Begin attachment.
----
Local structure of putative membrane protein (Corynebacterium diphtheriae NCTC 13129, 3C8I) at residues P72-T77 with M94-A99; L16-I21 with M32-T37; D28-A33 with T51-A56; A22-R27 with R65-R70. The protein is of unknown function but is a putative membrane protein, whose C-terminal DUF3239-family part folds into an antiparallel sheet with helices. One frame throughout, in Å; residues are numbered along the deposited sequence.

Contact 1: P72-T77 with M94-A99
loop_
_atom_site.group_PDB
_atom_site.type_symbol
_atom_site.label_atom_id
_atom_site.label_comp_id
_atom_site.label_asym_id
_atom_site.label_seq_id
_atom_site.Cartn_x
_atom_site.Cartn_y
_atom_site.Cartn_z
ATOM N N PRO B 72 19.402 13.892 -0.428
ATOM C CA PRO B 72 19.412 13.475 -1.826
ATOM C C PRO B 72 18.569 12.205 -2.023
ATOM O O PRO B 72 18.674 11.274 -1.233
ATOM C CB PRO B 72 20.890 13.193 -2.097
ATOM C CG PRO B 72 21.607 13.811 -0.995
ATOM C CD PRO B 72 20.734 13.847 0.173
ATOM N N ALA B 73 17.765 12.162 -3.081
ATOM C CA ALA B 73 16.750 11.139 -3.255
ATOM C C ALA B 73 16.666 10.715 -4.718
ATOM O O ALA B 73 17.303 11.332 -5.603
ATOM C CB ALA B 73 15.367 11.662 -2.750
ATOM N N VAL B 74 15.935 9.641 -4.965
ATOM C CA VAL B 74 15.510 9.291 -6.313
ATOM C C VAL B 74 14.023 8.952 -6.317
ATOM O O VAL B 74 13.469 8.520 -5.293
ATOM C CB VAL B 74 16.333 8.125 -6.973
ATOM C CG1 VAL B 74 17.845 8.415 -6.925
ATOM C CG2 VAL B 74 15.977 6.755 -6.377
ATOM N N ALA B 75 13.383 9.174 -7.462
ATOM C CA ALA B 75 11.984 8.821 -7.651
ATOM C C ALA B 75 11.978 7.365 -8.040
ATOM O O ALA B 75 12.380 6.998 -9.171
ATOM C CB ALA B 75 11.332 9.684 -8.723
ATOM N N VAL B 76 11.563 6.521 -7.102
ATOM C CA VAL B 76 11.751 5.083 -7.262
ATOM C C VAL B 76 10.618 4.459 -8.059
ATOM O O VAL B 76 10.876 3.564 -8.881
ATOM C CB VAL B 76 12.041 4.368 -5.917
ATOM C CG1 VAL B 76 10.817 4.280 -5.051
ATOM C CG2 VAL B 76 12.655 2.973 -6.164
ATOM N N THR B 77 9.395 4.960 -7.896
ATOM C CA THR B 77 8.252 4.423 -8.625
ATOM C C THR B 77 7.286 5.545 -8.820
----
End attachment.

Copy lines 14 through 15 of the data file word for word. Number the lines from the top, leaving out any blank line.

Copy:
ATOM C CA PRO B 72 19.412 13.475 -1.826
ATOM C C PRO B 72 18.569 12.205 -2.023